Kevin Ware: A Devastating Injury

Devastating.  Gruesome.  Catastrophic.  Grotesque.  Just a few of the words used to describe the injury sustained by University of Louisville guard Kevin Ware on the night of March 31st.  Most of us have seen the footage by now – Ware coming down from a jump onto his right leg and then collapsing onto the floor, followed by reactions ranging from terror to tears among the players and the fans.  So what happened, and what is next?

As the footage shows, Ware landed primarily on his right leg, generating up to 2500 lbs. of force.  It’s hard to say without seeing the footage up close, but it would seem that his leg was planted just slightly forward.  The tremendous downward and forward force on his leg was transmitted through his tibia and fibula and resulted in the bones cracking in the middle of the shaft, to the extent that the tibia protruded through the skin.  This is what is known as an open fracture, and surgery must be performed as quickly as possible to restore proper blood flow to the foot, if indicated, and restore the alignment and soft tissue coverage of the bone to avoid a bone infection, which can be very difficult to treat.  As reported, surgeons placed a rod through the shaft of the tibia to hold the bone in place while it heals.  And as with any musculoskeletal, orthopedic, or podiatric leg, foot or ankle injury, the body wants to heal, we just have to let it do so.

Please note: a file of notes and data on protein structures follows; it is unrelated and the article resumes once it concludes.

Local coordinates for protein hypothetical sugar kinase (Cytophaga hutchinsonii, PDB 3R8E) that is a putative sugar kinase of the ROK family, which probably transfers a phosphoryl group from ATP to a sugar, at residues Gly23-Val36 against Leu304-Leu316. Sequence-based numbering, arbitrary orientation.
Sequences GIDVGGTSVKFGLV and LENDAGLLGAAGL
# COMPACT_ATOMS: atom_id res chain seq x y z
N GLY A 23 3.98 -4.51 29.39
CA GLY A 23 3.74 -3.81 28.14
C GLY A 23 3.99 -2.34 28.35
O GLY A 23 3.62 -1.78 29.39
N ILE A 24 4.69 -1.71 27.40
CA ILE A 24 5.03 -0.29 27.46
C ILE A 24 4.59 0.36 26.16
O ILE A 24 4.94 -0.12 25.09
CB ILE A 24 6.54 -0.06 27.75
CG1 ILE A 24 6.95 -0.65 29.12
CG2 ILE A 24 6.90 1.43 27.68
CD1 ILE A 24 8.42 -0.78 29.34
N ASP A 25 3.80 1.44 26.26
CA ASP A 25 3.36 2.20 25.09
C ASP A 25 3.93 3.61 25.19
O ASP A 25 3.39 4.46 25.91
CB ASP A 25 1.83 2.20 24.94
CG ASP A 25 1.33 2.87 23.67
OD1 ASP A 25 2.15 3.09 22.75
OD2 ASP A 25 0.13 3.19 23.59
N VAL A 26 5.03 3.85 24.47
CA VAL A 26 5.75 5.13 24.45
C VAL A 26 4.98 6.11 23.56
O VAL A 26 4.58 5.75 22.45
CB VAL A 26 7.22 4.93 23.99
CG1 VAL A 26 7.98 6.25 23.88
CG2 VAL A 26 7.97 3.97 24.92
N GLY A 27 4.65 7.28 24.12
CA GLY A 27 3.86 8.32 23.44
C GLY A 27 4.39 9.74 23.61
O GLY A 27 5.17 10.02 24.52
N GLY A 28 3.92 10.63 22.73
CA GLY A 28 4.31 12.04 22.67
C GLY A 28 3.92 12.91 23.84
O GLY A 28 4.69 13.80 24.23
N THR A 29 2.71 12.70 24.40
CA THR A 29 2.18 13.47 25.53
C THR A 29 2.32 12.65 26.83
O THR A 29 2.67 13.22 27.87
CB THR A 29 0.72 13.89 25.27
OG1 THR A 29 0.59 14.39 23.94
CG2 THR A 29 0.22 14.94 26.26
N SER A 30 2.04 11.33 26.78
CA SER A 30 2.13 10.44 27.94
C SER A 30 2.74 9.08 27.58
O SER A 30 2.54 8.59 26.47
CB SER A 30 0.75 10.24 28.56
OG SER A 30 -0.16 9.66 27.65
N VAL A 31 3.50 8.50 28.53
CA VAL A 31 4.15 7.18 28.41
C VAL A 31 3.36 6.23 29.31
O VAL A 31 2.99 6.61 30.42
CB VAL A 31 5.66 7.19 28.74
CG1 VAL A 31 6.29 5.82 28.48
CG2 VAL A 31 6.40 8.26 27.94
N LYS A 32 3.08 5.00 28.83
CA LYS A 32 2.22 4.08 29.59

So will he be OK?  Most likely yes.  This injury did not involve a joint, so post traumatic arthritis, which can develop around 10 years after a fracture involving a joint, will likely not be an issue.  And since the injury occurred in the middle of the shaft of the leg, stiffness of the knee or ankle should not be a problem either.  Kevin’s homework now is to rest, probably for the next 6 weeks, and then if the bone is healed, start physical therapy to restore the muscles and tendons that will have atrophied.  Remember that muscle atrophies at a rate of 3% per day of inactivity.

And how does this affect my NYC podiatry patients?  Probably not directly.  I must admit, not a ton of open tibial fractures limp into the NYC office, and in general open tibial fractures occur at a rate of 2 per 1000 injuries, so maybe not that many anywhere.  And what is gruesome to the public, is sort of interesting to any practicing podiatric or orthopedic surgeon, and especially to the residents in training.  Kudos to those who skillfully cared for Kevin Ware, and a speedy recovery to Kevin.  Go Blue! (Sorry, Kevin)

See you in the office.

Dr. Ernest L. Isaacson